Where to Walk
In an open access area like the Forest there are obviously many places to walk a dog. Similarly, the Wye Valley has a large number of public rights of way so there is no shortage of choice. However, it is not always easy to find somewhere without stiles and free from livestock (see below). We recommend a book, 20 locations in the Forest of Dean which are ideal for dog walking.
Health & Wellbeing
Research has shown that walking for just 30 minutes every day gives you more energy, helps reduce stress, can lower blood pressure and helps keep your heart in good order.
Your dog will enjoy the adventure too but there are a few simple guidelines which will help keep you safe and make sure you enjoy walking your dog in the countryside.
- The countryside is a great place to exercise dogs, but it's every dog owner's duty to make sure their dog is not a danger or nuisance to farm animals, wildlife or other people.
- It is worth remembering that the countryside is working land and the place where farmers earn their living, sometimes by grazing cattle and sheep.
- By law, you must control your dog so that it does not disturb or scare farm animals or wildlife.
- Always leave gates as you find them.
If you intend walking in the forest, we recommend that you read our page on wild boar. In general boar are safe but you should exercise particular care if walking with a dog. If you do encounter wild boar:
- Do not approach them – if possible leave the area by the same route you approached by, or make a detour giving the animals a wide berth.
- If you have a dog off its lead, call the dog to heel and put the lead on it immediately.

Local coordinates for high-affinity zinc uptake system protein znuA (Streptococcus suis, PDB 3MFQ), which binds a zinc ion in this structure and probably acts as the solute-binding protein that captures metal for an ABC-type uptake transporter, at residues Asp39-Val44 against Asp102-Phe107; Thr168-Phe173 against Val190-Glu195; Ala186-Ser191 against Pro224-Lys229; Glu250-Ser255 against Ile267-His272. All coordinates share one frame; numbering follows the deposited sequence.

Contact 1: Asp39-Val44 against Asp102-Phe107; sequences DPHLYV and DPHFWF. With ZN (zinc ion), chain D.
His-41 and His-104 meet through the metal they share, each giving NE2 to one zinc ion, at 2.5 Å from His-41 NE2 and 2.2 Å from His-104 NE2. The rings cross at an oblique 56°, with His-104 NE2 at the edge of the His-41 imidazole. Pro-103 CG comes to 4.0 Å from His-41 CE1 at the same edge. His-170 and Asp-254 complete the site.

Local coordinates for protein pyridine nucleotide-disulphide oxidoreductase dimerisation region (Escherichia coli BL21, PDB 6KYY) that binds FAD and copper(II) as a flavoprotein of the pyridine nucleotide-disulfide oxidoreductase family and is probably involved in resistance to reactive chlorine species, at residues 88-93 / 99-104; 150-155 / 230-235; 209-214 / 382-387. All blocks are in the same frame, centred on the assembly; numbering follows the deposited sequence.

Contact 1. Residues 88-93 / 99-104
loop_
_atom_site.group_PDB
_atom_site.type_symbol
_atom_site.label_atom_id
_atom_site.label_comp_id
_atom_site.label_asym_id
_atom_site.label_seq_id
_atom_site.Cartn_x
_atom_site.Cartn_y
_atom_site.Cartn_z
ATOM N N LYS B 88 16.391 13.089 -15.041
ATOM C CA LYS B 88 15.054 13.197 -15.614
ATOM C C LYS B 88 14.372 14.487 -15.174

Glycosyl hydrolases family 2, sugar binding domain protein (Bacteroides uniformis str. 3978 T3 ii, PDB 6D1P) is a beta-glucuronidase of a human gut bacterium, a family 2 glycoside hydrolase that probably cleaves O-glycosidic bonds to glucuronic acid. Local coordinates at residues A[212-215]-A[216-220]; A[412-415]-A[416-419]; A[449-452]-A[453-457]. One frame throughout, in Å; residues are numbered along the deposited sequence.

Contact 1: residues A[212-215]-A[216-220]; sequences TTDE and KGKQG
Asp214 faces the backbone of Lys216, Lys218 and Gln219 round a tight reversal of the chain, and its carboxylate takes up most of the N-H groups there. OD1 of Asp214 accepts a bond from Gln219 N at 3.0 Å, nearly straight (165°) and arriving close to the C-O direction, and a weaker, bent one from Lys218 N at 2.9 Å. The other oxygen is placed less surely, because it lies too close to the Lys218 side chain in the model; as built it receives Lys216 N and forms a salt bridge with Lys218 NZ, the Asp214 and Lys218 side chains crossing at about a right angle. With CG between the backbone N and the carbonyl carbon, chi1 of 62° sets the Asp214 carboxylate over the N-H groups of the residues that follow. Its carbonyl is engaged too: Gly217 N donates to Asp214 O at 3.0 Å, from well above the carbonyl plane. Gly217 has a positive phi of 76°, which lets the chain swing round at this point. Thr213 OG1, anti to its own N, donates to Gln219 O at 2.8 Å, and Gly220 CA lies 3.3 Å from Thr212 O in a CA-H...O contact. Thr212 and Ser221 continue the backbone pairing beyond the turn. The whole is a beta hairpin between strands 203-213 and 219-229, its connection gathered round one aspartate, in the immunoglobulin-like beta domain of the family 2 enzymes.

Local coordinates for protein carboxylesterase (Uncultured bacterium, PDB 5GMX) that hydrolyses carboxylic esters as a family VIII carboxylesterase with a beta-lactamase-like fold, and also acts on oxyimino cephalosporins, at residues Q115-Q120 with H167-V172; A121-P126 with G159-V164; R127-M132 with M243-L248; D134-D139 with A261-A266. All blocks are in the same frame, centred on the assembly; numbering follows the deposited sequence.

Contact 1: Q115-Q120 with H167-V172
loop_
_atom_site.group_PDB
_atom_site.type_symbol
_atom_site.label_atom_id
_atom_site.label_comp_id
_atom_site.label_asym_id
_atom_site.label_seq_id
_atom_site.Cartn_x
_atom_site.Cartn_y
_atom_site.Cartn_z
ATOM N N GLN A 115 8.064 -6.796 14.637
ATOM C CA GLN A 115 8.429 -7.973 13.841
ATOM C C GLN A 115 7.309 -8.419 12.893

- If your dog chases a boar, stay at a safe distance and continue to call the dog back – do not approach the boar or interfere.
Dogs and Livestock
We recommend that you keep your dog(s) on short leads (not more than 2 metres) and keep as much room between you and livestock as possible. The dog should stay on the path with you and not wander in the field.
Sheep are easily frightened and will usually run away, which can elicit the chase instinct in many dogs. Even well behaved dogs can then turn into a predator. Furthermore, pregnant ewes can abort their lambs when frightened.
Cows can be inquisitive, and if they have calves with them they may be suspicious and perceive you as a threat - especially if you have a dog with you. Keep your dog on a short lead of less than 2m and if possible, between two people if you are walking with someone else.
- If cattle do start showing an usual interest, for example, they are following close behind, try to veer towards the closest field boundary (hedge, fence, wall etc) and continue towards your exit.
- If the cattle surround you and start acting aggressively (pushing towards you, lowering their heads or attempting to butt you, pawing the ground or jostling), you will then be able to release your dog through or over the boundary, to safety (although be aware of what is on the other side of the boundary).
- Once your dog is away from the cattle, you may find they lose interest. However, if you are still being threatened, you will be in a better position to protect yourself and leave the field if you need to. Try not to panic and never run.
- If you can, let the farmer know about any problems you have encountered so that he can take remedial action to prevent similar occurrences.
Clearing up after your dog
Dog mess in unsightly and the parasites from unwormed dogs can harm farm animals and children. Clear up after you dog where required to do so by law (parks, streets, playing fields etc) and please consider clearing up after your dog in the wider countryside, either by bagging it up and taking it home, or by flicking it into the hedgerow. Otherwise bag it up until you can deposit it away from livestock and rights of way. Please do not throw the bag in the hedge or hang it on a tree.
For your dog's good health, please remember to worm it regularly.
Information was taken from 'Walking your dog in the countryside' leaflet produced by Gloucestershire County Council, supported by the Gloucestershire Local Access Forum, an advisory body comprising representatives of walkers and riders as well as landowners and farmers.